The combining of chunky ribbed tights to the picture stuffed into evening sandals looks like Prada from last fall and does not do much for the models besides adding unwanted bulk. This detail does little to ground the romantic quality of these dresses to a daytime vocabulary as much as it acts as a dead weight. Silly tricks are boring and beneath a designer of his stature. His mix of the sporty with the glamorous is very effective in the grey chunky knitted sweater over the liquid ivory long skirt. Jewel covered tweed jacket over a lurex shot blouse and floor length skirt just echoes "Chanel-ish". The platinum charmeuse dress, all bias cut, draped and drawn to within a centimeter of its life is a celebration all on its own.
The shoot for these clothes in a claustrophobic space adds an interesting tension but all the taxidermied creatures as props are creepy, especially the stuffed dove on the floor on a glittering leash.

Pigeon in a black dress.

Over the holiday I saw lots of films. After my close encounter with a snow drift I found myself happy to snuggle under the comforter with a good movie, actually several. I watched The Tourist (a trip), The Fighter (a knock out), Tangled (so cute, so blond), True Grit (a feast), Somewhere (nowhere, slow) Downton Abbey (all 7 episodes and I'd do it again...) and Black Swan (Angry Birds minus the suspense). Of them all, Black Swan was probably the least entertaining. Natalie Portman is a great actor and a real beauty which this month's cover of Vogue convincingly illustrates. There were lots of things in the film that were interesting, especially her portrayal of an obsessed ballerina bent on a self destructive perfection. There was something about her guileless innocence I found really affecting that kept me watching waiting for the toe shoe to drop. Eventually, it did and I spent the remainder of the film fluffing my pillow and checking my phone for email. The noise that accompanied this film from the fashion flock extolling the brilliance of Rodarte's costume design did more than spark my curiosity. I sat hungrily waiting to see if they would make cinematic history much the same way they've scaled the heights of 7th Ave. Unless, they are special effects wizards able to make women sprout wings or grow unsightly feathers that poke through livid flesh their tutus were only just that, tutus with feathers. The only thing that seemed obviously theirs was a lonely hand knitted arm warmer that adorned Natalie's right arm in a scene that came late in the film. All that for one bit of mohair fluff on one arm. Where was the other? I would imagine that they'll be nominated for the Academy Award for best costume design. The King's Speech, True Grit and a host of other films better watch out. Just before Christmas I was walking through Bergdorf Goodman for the first time in ages and stumbled onto their area. It consisted of a lonely rack with their name above etched in plexi with a handful of depressing dresses in bits of chiffon, calico and knit all on hangers tethered to the rack with security chains. Each had been lovingly mangled with a heavy hand or a dull scissor, none of them for the better. Right next to them was a room full of Azzedine Alaia without a security chain in sight. I'm still wondering what the store was trying to protect... the unwitting customers or the clothes? Oh, and this last image is NOT from the film, though I wish it was.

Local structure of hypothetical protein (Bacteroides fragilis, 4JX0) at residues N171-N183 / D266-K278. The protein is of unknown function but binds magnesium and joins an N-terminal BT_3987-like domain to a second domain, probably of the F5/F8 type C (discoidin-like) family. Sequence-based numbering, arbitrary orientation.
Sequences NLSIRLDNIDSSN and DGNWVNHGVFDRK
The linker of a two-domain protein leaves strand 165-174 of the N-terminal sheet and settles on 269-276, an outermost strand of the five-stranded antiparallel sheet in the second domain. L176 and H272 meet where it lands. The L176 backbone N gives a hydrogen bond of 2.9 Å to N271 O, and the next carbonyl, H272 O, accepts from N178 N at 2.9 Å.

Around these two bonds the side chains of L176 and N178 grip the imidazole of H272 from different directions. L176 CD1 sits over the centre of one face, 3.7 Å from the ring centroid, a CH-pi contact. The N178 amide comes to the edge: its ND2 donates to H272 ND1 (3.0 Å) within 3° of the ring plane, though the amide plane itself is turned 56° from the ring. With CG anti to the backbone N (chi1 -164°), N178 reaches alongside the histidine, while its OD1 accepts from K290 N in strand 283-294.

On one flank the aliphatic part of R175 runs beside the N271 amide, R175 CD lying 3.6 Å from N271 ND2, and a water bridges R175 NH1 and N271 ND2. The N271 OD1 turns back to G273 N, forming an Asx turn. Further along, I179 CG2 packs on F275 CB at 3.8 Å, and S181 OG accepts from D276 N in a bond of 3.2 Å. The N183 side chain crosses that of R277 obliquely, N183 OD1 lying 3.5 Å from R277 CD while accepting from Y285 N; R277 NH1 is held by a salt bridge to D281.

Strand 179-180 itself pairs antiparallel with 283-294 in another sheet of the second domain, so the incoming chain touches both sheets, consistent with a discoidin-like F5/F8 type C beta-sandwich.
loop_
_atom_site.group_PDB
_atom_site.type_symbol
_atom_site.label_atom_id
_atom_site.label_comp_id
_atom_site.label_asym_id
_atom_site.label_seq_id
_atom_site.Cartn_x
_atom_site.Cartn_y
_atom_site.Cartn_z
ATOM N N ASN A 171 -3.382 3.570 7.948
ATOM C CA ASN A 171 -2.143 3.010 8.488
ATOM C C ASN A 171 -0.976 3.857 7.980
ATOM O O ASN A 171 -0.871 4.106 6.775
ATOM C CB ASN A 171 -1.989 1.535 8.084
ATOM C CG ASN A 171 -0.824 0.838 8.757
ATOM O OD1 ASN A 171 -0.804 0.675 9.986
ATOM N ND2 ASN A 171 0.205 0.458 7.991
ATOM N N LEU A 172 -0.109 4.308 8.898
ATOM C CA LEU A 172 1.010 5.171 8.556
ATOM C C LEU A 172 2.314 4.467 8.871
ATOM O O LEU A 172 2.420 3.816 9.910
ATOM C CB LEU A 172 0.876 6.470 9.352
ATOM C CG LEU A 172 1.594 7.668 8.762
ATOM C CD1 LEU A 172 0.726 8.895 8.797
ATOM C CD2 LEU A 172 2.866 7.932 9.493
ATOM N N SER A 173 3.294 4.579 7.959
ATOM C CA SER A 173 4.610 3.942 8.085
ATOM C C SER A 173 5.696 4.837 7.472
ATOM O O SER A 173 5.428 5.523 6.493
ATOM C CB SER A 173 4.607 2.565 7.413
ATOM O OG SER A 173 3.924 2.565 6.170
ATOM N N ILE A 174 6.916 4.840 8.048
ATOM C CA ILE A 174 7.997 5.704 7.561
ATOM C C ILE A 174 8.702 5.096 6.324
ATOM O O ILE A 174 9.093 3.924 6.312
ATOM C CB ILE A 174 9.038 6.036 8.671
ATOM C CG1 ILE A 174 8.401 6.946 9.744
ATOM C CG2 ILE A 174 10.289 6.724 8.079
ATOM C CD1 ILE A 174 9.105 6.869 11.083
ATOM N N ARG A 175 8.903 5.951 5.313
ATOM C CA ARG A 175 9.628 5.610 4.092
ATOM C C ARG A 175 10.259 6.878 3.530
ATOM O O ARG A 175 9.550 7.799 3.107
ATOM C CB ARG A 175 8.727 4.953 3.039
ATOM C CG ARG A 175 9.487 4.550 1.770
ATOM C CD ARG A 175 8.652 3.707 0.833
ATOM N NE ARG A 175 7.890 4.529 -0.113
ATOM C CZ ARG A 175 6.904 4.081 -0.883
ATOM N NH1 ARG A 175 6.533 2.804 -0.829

Friday, January 14, 2011

...and God created fashion.

On the first day there was light. Then came the universe and our world. God did all that and said it was good. On the fifth day, I believe that was a Friday, he created Fashion. It was set to appear at noon but for some unforeseen reason it opened at 2:30. Nevertheless, he was pleased with it and declared that it was “Fabulous”. That’s it in a nutshell. Ever since that fateful day we’ve had one fabulous fashion moment after another and this season’s Nina Ricci Pre-Fall 2011 collection is no exception. Peter Copping, the house’s Creative Director has concocted a dish so nuanced and alive that it has called other collections into sartorial question. Perhaps, his secret is simply designing a collection in the spirit of the house free of affectation and contrivance; a novel approach.

For seasons now, Copping has capitalized on the strengths of his imagination and the legacy of Nina Ricci. Historically, Ricci has stood for quality, glamour and a woman at ease with luxury. That ease with which she inhabits a world of heightened refinement has informed the very nature of the clothes. Instead of banishing this perfect vocabulary and exchanging it for one that bears little relationship to the DNA of the house, Peter Copping has built on it adding new ways to express established ideas. The clothes have become ever more sensuous in shape, texture and most effectively, with color. Nature is his palette in all of its subtle shades and hues. A simple cashmere sweater in the green of a still pond is paired with a cerise knit skirt designed to look like a cardigan buttoning down the front. This is his idea of a “Twin set”. It’s no longer content to be worn as a sweater but now embraces the whole body. Delicate lace and chiffon cocktail dresses are the last word in feminine understatement as is an undulating column of dotted, tiered chiffon an unexpected shade of tobacco.

This collection is perhaps the harbinger of a new way to dress. Not new in the sense of strange and fussy, but one that harkens back to a time when a women’s aspect could seduce with mystery and an almost lost art, romance.